Scientism is the application of the scientific method and tools to situations that are inappropriate for such an approach and technique. It also includes the view that all of the cosmos and everything in it animate or otherwise can eventually be unravelled by science. It grants undeserved authority to those who claim to be speaking in the name science even when they address issues outside of their area of competence. Such “expert advice” is the opposite of Beethoven’s declaration, “That away from my music I am no different from anyone else.” Scientism is both the source and spawn of ignorance.
Science is the study of nature by observations which can be reproduced and which leads to theories which themselves can be tested and falsified. I’m using Karl Popper’s approach to science. It is determined by data, not majority vote. The majority of both scientists and and their theories typically turn out to be wrong or in need of major modification. Even the great Newton needed correction and updating. The argument that something is true because a majority of scientists declare it so is beyond foolishness.
To the displeasure of many, science does best when the question it seeks to answer is concise. The larger the problem the more likely that science will at best chip away at it. Complex systems usually provide approximate and statistical answers when observed. Indeed, the basis of science becomes increasingly statistical the smaller the field of observation.
An example of scientism – the attempt to use science to answer whether humans, or for that matter other sentient animals, have free will. An important question that, as of today, science has nothing to offer. The opinion of a molecular biologist on the subject carries no more weight than that of a philosopher – probably less.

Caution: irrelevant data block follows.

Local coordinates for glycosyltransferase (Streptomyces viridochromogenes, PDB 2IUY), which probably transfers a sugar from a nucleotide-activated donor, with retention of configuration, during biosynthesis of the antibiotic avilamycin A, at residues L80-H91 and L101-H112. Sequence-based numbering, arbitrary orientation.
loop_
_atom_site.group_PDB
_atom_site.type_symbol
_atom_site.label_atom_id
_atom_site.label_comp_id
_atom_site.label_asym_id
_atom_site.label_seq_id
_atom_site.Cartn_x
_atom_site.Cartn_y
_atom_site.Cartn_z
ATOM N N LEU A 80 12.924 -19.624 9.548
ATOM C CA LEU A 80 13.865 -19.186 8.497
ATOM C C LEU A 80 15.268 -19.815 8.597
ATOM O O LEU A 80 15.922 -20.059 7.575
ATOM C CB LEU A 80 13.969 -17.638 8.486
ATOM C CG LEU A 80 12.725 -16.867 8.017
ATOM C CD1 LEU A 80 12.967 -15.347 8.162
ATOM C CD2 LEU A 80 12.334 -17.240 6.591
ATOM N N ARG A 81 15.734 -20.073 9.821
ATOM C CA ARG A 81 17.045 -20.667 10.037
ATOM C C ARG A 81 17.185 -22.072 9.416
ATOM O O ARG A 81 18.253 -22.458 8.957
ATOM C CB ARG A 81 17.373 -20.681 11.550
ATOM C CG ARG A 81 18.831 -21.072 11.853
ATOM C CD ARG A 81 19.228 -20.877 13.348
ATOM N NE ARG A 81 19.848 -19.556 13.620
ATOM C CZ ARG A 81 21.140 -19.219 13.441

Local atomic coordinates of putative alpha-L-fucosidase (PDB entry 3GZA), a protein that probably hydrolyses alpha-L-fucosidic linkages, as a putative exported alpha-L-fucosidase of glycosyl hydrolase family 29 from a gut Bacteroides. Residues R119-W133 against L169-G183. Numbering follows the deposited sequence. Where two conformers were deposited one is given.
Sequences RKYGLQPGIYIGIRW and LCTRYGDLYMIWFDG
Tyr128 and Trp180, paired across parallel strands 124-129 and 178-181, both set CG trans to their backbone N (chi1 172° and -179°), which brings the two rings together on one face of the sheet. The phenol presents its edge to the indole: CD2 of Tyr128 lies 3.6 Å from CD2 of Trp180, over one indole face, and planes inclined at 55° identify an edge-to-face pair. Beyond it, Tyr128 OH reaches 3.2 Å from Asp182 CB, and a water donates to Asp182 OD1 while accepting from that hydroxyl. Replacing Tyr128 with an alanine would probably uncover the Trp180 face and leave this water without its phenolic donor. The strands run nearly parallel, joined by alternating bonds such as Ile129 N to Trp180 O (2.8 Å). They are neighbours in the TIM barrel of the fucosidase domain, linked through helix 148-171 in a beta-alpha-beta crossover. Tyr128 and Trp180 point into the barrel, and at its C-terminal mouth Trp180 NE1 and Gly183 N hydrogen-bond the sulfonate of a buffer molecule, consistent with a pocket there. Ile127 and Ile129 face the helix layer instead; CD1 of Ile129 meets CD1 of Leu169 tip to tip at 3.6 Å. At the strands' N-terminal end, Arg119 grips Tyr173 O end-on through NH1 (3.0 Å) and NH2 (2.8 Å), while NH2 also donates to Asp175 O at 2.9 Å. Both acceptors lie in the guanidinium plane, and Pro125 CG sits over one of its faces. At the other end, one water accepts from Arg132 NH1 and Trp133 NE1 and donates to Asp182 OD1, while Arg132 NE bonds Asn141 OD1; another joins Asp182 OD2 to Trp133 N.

Another example of scientism is the decision on how to respond the the current viral epidemic based solely on the advice of an epidemiologist or infectious disease specialist. Such an opinion is of course useful in formulating a plan to combat the outbreak. But the appropriate response involves more than a sub-branch of medicine. The course of action must consider the economic, psychological, societal, political impact, and and lot more that will be influenced by whatever decision is made. You can be sure whenever you hear someone declaim that science requires a favored action, usually at high volume, that science is far from the declarant’s mind. Mencken’s For every complex problem there is an answer that is clear, simple, and wrong, requires constant and frequent repetition.
Inchoate fear seems to have taken total hold of the minds of at least half the population of the previously liberal democracies. This fear of the dark seems most pronounced in the English speaking countries. There appears to be a direct relationship to the level of liberty that existed in a society prior to the appearance of the virus and the draconian intensity of its response to it. Australia previously held to be an exemplar of freedom and individual rights has lost its collective mind and is doing so in the name of science. Politics and erratic science in the Antipodes (New Zealand is just as crazy) have produced a species of scientism as toxic as the venom the inland taipan a native of the island continent.